Breckenridge Texan

September 25
20:46 2017

Leah Martin disappeared in Graham the night of May 29, 2015. More than two months later, her body was discovered in a shallow grave. One of the men charged in her death is on trial in Breckenridge. (Photo courtesy of the Martin family)

Lt. Jeff Smith with the Graham Police Department testified Monday, Sept. 25, that several things Elton Carroll “E.C.” Blair Jr. did during the investigation of Leah Martin’s murder were questionable.

Smith said he became the lead investigator in the case when Billy Martin went to the Young County Sheriff’s Office on the night of May 30, 2015, to report his daughter missing. Since Leah’s vehicle was discovered within the city limits, the Sheriff’s Office turned the case over to the GPD.

Blair is one of three men who were charged with the 22-year-old single mother’s murder, and his trial is being held in Breckenridge on a change of venue.

One of the other two men, Billy Minkley Jr., pleaded guilty last week to the murder charge in exchange for a life sentence in this case and the offer of a plea deal in a Fort Worth case in which he has been charged with killing three people. The third co-defendant, Ross Hellams, is in the Young County Jail awaiting his own trial.

Leah was last seen alive by her family on Friday, May 29, 2015, after attending the Graham High School graduation ceremony. The next morning, her vehicle was found parked at E.C.’s Auto Repair on Highway 380 Bypass, which was owned by the defendant and was where Leah worked. Her father, who had been sick and did not attend the graduation, tried several times that Saturday to find out where she was. When he could not find any sign of her, he contacted law enforcement.

Much of Smith’s testimony focused on Blair’s failure to notify anyone all day on May 30, 2015, that Leah’s pickup was at the auto shop but that she wasn’t there, as well as on other elements of his behavior that Smith deemed “suspicious.” Some of those things included the allegations that Blair never told law enforcement officers he had reason to suspect that Hellams had been at the shop on the night of May 29 and that Minkley – who had a lengthy criminal record – was a friend of Hellams and had been around the shop several times. He also reportedly delayed in telling investigators that he was having a relationship with Leah, his son’s ex-girlfriend and the mother of his own granddaughter, and that he had been texting and talking to her the night of May 29, when she was at the graduation.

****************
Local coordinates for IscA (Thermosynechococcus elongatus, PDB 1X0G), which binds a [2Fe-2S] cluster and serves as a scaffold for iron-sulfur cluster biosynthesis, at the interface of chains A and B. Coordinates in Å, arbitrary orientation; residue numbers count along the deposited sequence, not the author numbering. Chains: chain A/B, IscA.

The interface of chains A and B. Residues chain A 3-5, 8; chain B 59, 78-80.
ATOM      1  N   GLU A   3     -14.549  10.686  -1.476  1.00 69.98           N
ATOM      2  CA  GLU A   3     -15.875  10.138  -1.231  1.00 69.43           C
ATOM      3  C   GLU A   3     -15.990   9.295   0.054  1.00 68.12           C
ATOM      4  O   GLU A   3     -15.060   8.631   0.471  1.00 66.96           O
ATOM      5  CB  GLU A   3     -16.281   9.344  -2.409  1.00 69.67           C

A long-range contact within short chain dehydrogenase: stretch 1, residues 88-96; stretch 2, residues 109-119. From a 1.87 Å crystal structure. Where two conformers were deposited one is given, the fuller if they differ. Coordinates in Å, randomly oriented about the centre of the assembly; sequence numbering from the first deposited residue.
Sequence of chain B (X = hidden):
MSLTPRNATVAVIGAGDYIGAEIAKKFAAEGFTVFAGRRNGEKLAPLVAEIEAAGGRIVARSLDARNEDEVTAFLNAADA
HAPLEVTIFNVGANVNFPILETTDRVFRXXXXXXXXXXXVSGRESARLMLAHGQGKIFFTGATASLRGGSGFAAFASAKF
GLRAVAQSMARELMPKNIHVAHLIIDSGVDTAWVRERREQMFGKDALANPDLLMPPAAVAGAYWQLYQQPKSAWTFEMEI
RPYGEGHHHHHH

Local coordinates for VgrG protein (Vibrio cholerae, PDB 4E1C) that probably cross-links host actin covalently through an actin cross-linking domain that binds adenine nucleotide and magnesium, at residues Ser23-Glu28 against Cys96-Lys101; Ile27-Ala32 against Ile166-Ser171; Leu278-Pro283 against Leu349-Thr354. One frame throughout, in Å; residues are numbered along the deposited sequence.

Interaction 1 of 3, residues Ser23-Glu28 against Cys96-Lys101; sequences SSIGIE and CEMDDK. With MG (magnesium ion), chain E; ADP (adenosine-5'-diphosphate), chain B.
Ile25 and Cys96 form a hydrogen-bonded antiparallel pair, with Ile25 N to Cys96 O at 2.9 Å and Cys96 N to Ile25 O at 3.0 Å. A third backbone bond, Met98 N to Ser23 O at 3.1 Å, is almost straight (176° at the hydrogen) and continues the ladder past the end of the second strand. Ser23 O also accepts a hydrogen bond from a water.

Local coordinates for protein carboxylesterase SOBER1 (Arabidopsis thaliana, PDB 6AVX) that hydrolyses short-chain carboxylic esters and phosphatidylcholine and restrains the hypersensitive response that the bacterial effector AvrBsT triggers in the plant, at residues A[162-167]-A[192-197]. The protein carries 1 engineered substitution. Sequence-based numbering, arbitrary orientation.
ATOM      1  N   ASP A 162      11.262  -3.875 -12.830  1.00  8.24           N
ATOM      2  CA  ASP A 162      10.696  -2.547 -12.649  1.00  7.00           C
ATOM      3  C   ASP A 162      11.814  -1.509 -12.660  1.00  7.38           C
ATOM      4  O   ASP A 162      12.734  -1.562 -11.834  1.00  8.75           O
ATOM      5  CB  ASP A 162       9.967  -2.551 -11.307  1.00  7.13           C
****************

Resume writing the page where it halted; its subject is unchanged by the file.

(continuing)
When District Attorney Dee Peavy asked Smith how he viewed what she called “lies of omission,” he said it was “suspicions. It hampered our investigation, sent us down a rabbit trail.”

During Smith’s testimony, Peavy showed the jury the video-recorded interview that GPD Lt. Jim Reeves and Texas Ranger Toby Catlin conducted with Blair three weeks after Leah went missing. The interview was conducted before her body was discovered buried on Hellams’ land on Aug. 5, 2015.

Smith testified that the police had tried to interview Blair several times earlier but that he didn’t show up, instead sending his employees or his wife to talk with investigators.

The 75-minute interview begins with Reeves asking Blair to tell them anything he can about Leah and what was going on in her life that might have led to her disappearance. Blair details relationships she had with two other men, who he said broke it off with her.

He also repeatedly talked about how close he had been with Leah and how worried he was about her. Blair also talked to the investigators about how he perceived Leah. “She was very open; she’s just always been that way her whole life,” he said. “She’s just always been an underdog, in my opinion. I always took up for her; if she needed something…I never let her go without. I feel sorry for her.”

Blair described his relationship with Leah, frequently stating that he wasn’t proud of the affair and that two weeks prior to Leah’s disappearance was the last time they had been together romantically. “I kept trying to push her to Aaron (Blair’s son). Things just needed to get back to normal. It wasn’t healthy,” he said.

On the stand, Smith testified that something he thought was significant was that, in the interview, Blair referred to Leah in past tense, as if he already knew she was dead, even though her body had not yet been found. Again, Smith deemed that “suspicious.”

District Judge Stephen Bristow decided to temporarily halt Smith’s testimony at about 4:30 p.m. Monday because the next part of the testimony was to include another hour-long video. His testimony will continue at 9 a.m. Tuesday, Sept. 26.

For the Breckenridge Texan’s story on Monday morning’s testimony, click here.

 

Story by Carla McKeown/Breckenridge Texan

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